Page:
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For Science: NHM Wants Pictures of These Lizards Mating

March 16, 2020 by Juliet Bennett Rylah
Photo: Anita Ritenour/Flickr

Here’s something fun you can do while social distancing. Take a walk around your yard and see if you can spot any lizards having sex. Weird pastime, sure, but the National History Museum is hoping you’ll send pictures of these amorous lizards so that scientists can study their breeding habits. 

The specific species in question is the Southern Alligator Lizard. These are relatively small lizards, about three to seven inches from nose to tail. They’re native to the West Coast, ranging from Washington State all the way down to Baja California. In Southern California, their peak mating season is March 11 through April. 

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Lila Higgins, senior manager for community science at the NHM of LA County, recently stopped by KCRW to talk about the lizards’ odd mating rituals.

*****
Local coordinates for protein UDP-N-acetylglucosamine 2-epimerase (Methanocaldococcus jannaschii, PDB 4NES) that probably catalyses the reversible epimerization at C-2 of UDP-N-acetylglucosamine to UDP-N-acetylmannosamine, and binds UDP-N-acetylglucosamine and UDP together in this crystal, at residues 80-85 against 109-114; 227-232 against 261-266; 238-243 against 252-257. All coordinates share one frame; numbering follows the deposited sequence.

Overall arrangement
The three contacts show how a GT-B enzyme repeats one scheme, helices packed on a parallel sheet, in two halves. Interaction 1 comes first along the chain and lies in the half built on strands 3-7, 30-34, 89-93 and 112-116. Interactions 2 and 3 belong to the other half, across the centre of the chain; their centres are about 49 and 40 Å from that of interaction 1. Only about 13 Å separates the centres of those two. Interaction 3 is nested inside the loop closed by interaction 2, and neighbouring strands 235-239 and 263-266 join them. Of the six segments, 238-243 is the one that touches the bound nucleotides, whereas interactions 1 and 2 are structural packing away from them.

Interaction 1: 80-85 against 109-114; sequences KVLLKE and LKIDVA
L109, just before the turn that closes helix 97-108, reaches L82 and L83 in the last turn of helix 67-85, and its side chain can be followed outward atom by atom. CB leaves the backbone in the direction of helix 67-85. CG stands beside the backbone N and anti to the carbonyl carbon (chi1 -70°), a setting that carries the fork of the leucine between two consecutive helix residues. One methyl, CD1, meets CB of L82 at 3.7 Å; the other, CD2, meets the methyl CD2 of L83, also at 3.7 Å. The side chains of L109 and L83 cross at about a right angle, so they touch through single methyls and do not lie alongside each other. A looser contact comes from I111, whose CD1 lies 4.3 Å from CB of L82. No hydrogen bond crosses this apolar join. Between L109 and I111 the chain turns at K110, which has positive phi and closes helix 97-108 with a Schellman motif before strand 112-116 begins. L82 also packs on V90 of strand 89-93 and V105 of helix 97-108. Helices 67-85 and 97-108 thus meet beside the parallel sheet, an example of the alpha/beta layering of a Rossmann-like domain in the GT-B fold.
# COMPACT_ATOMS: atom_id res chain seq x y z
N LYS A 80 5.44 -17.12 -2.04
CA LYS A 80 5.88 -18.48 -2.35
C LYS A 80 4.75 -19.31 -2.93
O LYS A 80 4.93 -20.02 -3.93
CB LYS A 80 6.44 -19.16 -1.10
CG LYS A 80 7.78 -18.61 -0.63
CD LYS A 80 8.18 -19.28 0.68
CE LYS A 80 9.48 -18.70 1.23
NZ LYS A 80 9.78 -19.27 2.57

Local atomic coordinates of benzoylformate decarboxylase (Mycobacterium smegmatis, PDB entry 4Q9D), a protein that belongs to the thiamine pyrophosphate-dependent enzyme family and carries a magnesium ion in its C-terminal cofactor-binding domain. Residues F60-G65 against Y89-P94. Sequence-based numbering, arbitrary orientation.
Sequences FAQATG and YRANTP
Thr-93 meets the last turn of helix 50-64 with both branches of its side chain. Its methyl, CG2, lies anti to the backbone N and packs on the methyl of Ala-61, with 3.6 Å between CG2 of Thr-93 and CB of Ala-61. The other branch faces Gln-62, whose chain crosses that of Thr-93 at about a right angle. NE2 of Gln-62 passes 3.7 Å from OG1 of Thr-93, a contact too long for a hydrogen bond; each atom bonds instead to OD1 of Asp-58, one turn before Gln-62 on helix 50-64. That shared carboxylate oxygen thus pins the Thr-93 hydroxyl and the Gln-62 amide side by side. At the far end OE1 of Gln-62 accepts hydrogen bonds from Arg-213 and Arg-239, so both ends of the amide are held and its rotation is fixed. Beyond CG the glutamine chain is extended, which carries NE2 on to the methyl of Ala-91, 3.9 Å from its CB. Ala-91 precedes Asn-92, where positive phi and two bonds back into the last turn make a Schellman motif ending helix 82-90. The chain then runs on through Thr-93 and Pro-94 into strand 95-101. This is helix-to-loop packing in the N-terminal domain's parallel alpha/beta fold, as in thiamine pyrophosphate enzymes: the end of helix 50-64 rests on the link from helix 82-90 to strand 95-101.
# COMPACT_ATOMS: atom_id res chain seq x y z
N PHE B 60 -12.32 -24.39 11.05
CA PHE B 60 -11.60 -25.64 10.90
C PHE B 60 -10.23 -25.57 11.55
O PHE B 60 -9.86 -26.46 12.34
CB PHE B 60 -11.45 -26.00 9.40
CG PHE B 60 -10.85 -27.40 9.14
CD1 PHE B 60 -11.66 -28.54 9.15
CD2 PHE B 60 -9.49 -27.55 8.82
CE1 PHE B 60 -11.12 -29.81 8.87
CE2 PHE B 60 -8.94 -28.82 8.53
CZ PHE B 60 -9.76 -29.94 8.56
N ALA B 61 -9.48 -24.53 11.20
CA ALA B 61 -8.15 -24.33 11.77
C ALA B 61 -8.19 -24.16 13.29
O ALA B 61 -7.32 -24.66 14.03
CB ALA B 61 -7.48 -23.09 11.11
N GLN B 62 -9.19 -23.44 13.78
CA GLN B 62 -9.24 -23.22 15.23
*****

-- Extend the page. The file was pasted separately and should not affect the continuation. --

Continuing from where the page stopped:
“The male will bite the female…on the head or the neck and embrace her, so to speak,” Higgins. This may last a couple of hours or a couple of days. 

According to NHMLA herpetologist Dr. Greg Pauly, the biting may be a form of “mate-guarding,” or making sure another male lizard doesn’t try to run off with his mate. However, these lizards are also known to engage in mating threesomes among one female and two males. For more on the details of lizard sex, you can listen to Higgins’s interview on KCRW here

So, where can you find these mating lizards? Well, pretty much anywhere, and they’re more likely to wander out into the open when they’re mating. You might spot them in your driveway, on your fence, on your lawn, or on the sidewalk—all places you can probably go while maintaining six feet of space from other humans. 

If you see them, you can send your photos and videos to rascals@nhm.org, text them to 213- 663-6632, or use the hashtag #natureinLA on social media. Researchers are very interested in how long this ritual lasts, so feel free to check on the lizards to see if they’re still at it. Just don’t attempt to touch or interrupt them. That would be rude and, as aforementioned, they bite. 

Thanks to civilian vigilance, NHM has collected over 255 observations thus far. You can check out observations of all sorts of local flora and fauna on Instagram via NHM’s @natureinla, or global observations on iNaturalist here. This is great because, due to COVID-19,  NHM, the La Brea Tar Pits Museum, and William S. Hart Museum are closed until further notice.

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